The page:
prints the topology of the RC tree in pre-order to a file whose filename is given as output filename1
(effectively, argv[2]), calculates the delay of all nodes in the tree, and print to a file whose filename is
given as output filename2 (effectively, argv[3]) the delays of all leaf nodes.
Format of input file
The format of the input file specified by the input filename is as follows. The first line of the file
contains three numbers (in the format of "%le %le %le\n"), where the first double specifies the output
resistance at the source, rd (Ω), the second double specifies the per-unit-length resistance of a wire, r
(Ω/unit-length), and the third double specifies the per-unit-length capacitance of a wire, c (F/unit-length).
The rest of the file is divided into lines, and each line corresponds to a node in the binary tree. The order
in which the nodes are printed is based on a post-order traversal of the binary tree. If it is a leaf node (which
is a sink), it has been printed with the format "%d(%le)\n", where the int is the label of the sink, and the
double is the sink node capacitance (F). If it is a non-leaf node, it has been printed with the format "(%le
%le)\n", where the first double is the wire length to the left child and the second double is the wire length
to the right child.
Format of first output file
The first output file is a pre-order printing of the given RC tree. Each line corresponds to a node in the
binary tree. If it is a leaf node (which is a sink), you print the node with the format "%d(%le)\n", where
the int is the label of the sink, and the double is the sink node capacitance (F). If it is a non-leaf node, you
print with the format "(%le %le)\n", where the first double is the wire length to the left child and the
second double is the wire length to the right child.
Format of second output file
The second output file stores in the binary format the resistance and capacitance associated with each
node. The resistance associated with a node is the resistance of the edge that connects the node to its parent.
If the node is the root node, the resistance is the driver output resistance Rd since the driver can be viewed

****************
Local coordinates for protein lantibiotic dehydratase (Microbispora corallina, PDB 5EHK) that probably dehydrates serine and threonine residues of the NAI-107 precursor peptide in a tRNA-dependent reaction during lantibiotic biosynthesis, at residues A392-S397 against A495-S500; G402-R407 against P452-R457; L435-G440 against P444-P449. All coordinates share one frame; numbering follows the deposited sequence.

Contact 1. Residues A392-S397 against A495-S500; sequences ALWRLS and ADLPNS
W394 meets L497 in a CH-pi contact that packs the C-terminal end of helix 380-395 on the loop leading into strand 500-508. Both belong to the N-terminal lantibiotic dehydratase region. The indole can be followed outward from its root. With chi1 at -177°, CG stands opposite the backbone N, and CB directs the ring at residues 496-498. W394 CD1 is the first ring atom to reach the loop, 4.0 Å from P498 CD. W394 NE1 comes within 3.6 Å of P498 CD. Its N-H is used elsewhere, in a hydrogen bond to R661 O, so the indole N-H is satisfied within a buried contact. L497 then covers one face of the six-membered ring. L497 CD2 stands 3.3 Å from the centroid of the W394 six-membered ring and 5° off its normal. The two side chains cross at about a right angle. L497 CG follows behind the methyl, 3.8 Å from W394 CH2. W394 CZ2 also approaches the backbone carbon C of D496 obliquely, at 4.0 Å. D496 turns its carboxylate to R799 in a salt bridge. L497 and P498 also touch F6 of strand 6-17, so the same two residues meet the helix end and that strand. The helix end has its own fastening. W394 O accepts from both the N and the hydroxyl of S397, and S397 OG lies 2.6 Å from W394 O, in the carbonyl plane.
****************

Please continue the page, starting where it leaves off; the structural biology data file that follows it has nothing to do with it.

as the “parent” node of the root node. The capacitance associated with a node is the total capacitance of all
capacitors directly connected to that node. For node v in the given example,
ECE36800 Purdue University 4
c Cheng-Kok Koh
For each non-leaf node, you write an int of value −1, followed by a double for the resistance associated
with the node and another double for the capacitance associated with the node. For a leaf node, you write
the label (int), followed by a double for the resistance associated with the node and another double for
the capacitance associated with the node. The file size of the second output file should be the number of
nodes multiplied by the sum of sizeof(int) and 2×sizeof(double).
The order in which you write the parameters associated with a node to the output file is pre-order.
Format of third output file
The third output file stores in the binary format the total capacitance of the subtree rooted at each node.
For node v in the given example,
For each non-leaf node, you write an int of value −1, followed by a double for the total capacitnace
of the subtree rooted at that node. For a leaf node, you write the label (int), followed by a double for the
capacitance associated with the node. The file size of the third output file should be the number of nodes
multiplied by the sum of sizeof(int) and sizeof(double).
The order in which you write the parameters associated with a node to the output file is pre-order.
Format of fourth output file
The fourth output file stores in the binary format the delays of the leaf nodes of the given RC tree in
in-order fashion. For each leaf node, you write the label (int) and the delay (double). The file size of
the second output file should be the number of leaf nodes multiplied by the sum of sizeof(int) and
sizeof(double).
Electronic Submission
The project requires the submission (electronically) of the C-code (source and include files) through
Brightspace. You should create and submit a zip file called pa3.zip, which contains the .h and .c files.
Your zip file should not contain a folder.
zip pa3.zip *.c *.h
You should submit pa3.zip to Brightspace.
If you want to use a makefile for your assignment, please include the makefile in the zip file. If the zip
file that you submit contains a makefile, we use that file to make your executable (by typing “make pa3” at
the command line to create the executable called pa3).